In the last week of his life, Grant had asked Robert Pondiscio to read his Willingham critique. Pondiscio, a passionate advocate of all things content knowledge, dismissed this overture and declared his posts on both Willingham and Hirsch “intemperate”. Benjamin Riley of Deans for Impact broke in, complimenting Grant and encouraging the idea of debate. The next day, Daniel Willingham responded to Grant on his site (I would be unsurprised to learn that Riley had something to do with that, and kudos to him if so). Grant was clearly pleased to be hashing the issues out directly and they exchanged a series of comments.

I had been retweeting the conversation and adding comments. Grant agreed with my observation that Core Knowledge advocates are (wrongly) treated as neutral experts.

On the last day of his life, Grant favorited a few of these tweets, I think because he realized I understood both his frustration at the silence and his delight at finally engaging Dan in debate.

And then Grant Wiggins died suddenly, shockingly. He’ll will never finish that conversation with Dan Willingham. Death, clearly, has no respect for the demands of social media discourse.

Dan Willingham tweeted his respect. Robert Pondiscio wrote an appreciation, expressing regret for his abruptness. If the general media ignored Grant’s passing, Twitter did not.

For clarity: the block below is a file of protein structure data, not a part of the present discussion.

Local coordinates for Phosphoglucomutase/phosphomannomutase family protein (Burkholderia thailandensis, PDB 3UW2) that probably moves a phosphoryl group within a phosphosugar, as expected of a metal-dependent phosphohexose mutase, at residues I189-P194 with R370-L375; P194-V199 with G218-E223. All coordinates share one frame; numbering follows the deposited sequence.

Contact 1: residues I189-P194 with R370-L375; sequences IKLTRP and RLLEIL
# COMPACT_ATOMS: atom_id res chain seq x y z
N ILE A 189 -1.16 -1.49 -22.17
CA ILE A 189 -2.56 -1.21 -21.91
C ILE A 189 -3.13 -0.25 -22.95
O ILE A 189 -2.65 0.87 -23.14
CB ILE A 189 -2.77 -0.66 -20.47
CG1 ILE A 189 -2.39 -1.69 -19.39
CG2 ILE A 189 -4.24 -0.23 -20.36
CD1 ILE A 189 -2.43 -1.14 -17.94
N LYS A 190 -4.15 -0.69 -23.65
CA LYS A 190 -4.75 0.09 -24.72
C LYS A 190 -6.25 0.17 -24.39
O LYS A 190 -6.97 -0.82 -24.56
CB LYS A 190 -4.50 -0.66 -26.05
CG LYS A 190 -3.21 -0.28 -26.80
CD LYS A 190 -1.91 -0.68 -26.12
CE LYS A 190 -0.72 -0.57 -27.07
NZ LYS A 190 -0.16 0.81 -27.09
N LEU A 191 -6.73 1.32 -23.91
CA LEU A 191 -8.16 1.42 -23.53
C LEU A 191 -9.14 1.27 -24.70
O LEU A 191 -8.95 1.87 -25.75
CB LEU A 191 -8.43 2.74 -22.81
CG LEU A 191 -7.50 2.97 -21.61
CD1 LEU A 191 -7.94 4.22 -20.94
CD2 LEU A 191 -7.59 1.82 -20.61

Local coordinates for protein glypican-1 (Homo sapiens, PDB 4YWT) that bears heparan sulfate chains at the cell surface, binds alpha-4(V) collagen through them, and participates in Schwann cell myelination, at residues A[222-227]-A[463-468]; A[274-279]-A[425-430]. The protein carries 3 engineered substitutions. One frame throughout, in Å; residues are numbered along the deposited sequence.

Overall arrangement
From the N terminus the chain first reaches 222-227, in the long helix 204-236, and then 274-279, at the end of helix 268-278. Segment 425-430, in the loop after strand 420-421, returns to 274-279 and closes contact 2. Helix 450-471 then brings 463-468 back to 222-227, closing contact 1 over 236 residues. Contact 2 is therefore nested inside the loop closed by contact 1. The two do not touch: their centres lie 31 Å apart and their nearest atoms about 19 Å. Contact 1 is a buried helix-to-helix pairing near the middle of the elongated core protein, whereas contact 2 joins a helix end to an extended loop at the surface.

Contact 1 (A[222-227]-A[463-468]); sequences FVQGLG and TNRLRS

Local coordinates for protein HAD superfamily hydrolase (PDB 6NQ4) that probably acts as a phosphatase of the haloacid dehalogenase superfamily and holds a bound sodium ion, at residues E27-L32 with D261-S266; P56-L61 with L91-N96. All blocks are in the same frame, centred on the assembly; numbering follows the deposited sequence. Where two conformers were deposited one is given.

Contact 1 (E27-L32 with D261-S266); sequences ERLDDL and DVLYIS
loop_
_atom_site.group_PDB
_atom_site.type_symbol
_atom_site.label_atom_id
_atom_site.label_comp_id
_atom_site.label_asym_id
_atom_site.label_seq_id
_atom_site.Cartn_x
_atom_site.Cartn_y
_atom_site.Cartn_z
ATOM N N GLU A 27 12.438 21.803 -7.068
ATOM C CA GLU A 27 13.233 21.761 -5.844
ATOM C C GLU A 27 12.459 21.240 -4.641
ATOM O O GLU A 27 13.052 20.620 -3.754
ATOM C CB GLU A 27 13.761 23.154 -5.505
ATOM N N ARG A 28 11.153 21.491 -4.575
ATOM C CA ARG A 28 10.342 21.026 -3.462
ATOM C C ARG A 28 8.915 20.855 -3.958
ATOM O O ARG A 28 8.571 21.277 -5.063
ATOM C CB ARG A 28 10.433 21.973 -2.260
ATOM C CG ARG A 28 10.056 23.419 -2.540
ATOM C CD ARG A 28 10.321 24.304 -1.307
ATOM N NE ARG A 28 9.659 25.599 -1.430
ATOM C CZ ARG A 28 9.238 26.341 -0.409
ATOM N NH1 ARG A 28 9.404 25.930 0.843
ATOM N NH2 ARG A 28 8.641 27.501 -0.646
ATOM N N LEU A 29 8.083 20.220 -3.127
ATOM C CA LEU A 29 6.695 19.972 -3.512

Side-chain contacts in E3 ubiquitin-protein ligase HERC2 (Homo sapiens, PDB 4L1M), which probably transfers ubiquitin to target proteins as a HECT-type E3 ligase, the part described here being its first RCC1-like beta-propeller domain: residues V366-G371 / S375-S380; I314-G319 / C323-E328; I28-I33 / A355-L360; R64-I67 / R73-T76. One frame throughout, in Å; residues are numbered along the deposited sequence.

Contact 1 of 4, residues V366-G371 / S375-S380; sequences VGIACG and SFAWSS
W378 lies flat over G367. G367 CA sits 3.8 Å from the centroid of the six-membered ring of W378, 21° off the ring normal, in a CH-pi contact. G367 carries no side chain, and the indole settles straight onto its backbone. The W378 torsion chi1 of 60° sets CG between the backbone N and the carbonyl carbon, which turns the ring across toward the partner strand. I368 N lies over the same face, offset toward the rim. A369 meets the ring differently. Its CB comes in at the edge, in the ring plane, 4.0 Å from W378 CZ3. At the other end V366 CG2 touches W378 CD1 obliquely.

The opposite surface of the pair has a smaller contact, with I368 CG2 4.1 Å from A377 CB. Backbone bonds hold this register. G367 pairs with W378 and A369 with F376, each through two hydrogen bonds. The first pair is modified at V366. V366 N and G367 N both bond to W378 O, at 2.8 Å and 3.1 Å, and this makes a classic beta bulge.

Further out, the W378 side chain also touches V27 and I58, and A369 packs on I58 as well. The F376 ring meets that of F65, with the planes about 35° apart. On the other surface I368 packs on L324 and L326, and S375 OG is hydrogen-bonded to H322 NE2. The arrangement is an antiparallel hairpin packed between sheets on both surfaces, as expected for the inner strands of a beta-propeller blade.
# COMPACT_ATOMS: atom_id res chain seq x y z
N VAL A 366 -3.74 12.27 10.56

I didn’t know Grant well enough to provide personal insights. But I’m an educator, and so I will try to educate people, make them aware of who was lost, and what he had to offer.

Novices can find plenty of vidoes on his “backwards design” with a simple google. But his discussions on learning and assessment are probably more interesting to the general audience and teachers alike—and my favorites as well.

Reformers like Michael Petrilli are experiencing a significant backlash to their causes. Petrilli isn’t wrong about the need for parent buy-in, but as Rick Hess recently wrote, the talkers in education policy are simply uninterested in what the “doers” have to offer the conversation.

Amen to that. The best education policy advocates—Wiggins, Larry Cuban, Tom Loveless–have all spent significant time as teachers. Grant Wiggins set an example reformers could follow as someone who could criticize teachers, rightly or wrongly, and be heard because he listened. If he disagreed, he’d either cite evidence or argue values. So while he genuinely believed that most teachers were inadequate, teachers who engaged with him instantly knew this guy understood their world, and were more likely to listen.